Question Video: Using Acid–Base Conventions to Identify Electron Pair Donors Chemistry

Fill in the blank: A species that can donate an electron pair is known as _. [A] a Lewis base [B] a Brønsted–Lowry base [C] a Brønsted–Lowry acid [D] a Lewis acid [E] an Arrhenius base

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Video Transcript

Fill in the blank. A species that can donate an electron pair is known as blank. (A) A Lewis base, (B) a Brønsted–Lowry base, (C) a Brønsted–Lowry acid, (D) a Lewis acid, or (E) an Arrhenius base.

In options (A) to (E), there is mention of three different types of definitions for acids and bases, which are Lewis, Brønsted–Lowry, and Arrhenius. Each of them defines acidity and basicity in different ways.

The Lewis definition defines acidity and basicity in terms of accepting or donating lone pairs, where a lone pair is a pair of valence or outer shell electrons not directly involved in bonding. The Brønsted–Lowry definition defines acidity and basicity in terms of accepting or donating hydrogen ions. Hydrogen ions can be represented by the symbol H+, and they are equivalent to protons. The Arrhenius definition defines acidity and basicity in terms of changing the concentration of H+, which we know to be hydrogen ions, or OH−, which are hydroxide ions, in aqueous solution, where aqueous solution means a solution in water.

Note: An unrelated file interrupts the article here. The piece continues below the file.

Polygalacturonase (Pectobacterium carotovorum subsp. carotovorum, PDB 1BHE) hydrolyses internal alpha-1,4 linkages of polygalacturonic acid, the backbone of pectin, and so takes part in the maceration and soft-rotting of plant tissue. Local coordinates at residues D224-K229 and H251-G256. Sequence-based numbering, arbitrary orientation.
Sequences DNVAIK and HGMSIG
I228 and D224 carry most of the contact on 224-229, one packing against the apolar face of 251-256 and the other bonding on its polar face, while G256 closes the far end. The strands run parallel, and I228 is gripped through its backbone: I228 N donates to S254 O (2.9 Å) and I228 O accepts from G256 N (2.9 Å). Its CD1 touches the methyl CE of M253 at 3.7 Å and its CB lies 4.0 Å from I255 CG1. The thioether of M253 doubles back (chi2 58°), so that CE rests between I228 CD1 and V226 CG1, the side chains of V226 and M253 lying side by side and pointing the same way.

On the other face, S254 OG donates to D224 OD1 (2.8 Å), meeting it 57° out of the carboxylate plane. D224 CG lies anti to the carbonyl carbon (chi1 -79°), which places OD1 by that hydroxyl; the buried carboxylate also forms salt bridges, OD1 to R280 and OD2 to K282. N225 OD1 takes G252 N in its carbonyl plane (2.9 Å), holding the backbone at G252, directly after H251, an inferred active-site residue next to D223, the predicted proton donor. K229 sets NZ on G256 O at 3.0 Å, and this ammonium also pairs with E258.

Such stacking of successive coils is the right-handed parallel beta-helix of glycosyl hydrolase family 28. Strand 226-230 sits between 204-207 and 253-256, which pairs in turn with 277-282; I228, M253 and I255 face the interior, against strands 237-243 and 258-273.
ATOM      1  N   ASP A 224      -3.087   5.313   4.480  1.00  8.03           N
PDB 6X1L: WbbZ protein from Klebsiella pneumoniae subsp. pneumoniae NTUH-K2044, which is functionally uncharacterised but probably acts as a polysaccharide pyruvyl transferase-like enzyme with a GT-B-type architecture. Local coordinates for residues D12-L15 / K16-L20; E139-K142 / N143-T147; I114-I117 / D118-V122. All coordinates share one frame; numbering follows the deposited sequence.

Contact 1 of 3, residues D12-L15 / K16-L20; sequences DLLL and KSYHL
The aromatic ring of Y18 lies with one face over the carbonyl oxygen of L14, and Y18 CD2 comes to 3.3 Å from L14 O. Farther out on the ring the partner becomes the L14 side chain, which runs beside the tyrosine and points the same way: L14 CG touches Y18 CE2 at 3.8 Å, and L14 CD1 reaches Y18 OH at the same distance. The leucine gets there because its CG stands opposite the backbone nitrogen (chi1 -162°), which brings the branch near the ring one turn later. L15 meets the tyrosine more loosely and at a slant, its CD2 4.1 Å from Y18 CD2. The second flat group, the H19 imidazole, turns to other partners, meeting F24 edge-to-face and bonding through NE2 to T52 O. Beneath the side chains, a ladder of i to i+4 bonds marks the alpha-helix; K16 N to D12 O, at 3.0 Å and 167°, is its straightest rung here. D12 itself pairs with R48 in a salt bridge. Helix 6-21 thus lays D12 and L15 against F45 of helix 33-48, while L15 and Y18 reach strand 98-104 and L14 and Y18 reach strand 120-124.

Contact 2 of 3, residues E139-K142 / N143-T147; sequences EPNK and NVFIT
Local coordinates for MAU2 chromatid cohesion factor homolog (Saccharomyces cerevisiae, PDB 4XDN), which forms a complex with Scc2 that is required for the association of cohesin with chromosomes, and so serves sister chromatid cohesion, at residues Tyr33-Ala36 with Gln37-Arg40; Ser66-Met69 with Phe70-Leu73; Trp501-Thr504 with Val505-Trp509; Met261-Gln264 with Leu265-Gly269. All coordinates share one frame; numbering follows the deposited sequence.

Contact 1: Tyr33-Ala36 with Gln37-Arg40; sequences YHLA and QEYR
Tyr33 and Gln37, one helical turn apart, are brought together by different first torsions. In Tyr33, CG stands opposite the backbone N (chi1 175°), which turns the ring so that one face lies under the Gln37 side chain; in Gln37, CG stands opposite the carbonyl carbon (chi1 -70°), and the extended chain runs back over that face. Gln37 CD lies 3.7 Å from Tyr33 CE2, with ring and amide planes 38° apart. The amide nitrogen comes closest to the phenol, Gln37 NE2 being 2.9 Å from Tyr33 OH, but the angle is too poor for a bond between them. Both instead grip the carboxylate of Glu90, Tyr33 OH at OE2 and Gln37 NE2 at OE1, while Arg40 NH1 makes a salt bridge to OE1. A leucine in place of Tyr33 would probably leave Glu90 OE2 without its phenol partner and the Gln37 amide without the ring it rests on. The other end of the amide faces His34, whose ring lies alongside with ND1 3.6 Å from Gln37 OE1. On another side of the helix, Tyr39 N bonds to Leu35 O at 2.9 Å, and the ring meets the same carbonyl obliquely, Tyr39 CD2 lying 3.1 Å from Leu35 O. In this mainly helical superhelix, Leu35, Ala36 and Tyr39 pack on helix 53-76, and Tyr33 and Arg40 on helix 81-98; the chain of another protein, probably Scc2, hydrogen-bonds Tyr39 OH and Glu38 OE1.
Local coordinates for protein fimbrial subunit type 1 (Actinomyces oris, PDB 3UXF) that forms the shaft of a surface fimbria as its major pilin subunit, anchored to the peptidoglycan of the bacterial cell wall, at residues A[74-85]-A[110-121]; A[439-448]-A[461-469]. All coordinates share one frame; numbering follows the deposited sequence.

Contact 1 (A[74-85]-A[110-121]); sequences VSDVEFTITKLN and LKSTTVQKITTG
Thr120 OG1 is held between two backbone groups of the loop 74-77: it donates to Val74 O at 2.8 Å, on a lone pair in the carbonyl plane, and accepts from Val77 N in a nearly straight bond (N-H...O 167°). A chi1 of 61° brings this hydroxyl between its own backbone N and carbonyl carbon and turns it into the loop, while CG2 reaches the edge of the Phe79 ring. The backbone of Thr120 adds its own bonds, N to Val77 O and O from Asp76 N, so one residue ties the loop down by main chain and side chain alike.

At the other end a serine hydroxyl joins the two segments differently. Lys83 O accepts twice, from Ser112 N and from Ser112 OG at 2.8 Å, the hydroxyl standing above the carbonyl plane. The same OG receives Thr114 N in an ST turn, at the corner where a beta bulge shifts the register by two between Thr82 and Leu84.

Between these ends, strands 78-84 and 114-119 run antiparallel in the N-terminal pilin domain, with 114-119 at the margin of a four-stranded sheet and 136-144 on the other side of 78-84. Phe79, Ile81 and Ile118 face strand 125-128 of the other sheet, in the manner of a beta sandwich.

The question asks us the definition in terms of electron pairs. As the Lewis definition defines acidity and basicity in terms of accepting or donating lone pairs, then we know that it has to be a Lewis definition. Of the five options given, two of them refer to Lewis. These are options (A) and (D). So we know that either option (A) or option (D) will be the answer to this question but not option (B), (C), or (E).

To figure out if the answer is (A) or (D), we need to know whether a species that can donate an electron pair is a Lewis base or a Lewis acid. We can use NH3, ammonia, and BH3, borane, as an example to help us work out the answer. Ammonia has a lone pair of electrons. This lone pair can be donated to borane, an electron-deficient species, forming a bond represented here with a coordinate covalent bond arrow. So ammonia has donated an electron pair. We can call it an electron pair donor. Borane has received a pair of electrons, so we can call it an electron pair acceptor. In this example, borane is acting as a Lewis acid and ammonia is acting as a Lewis base. Therefore, a Lewis base can be defined as an electron pair donor. Therefore, the species that can donate an electron pair is known as (A) a Lewis base.

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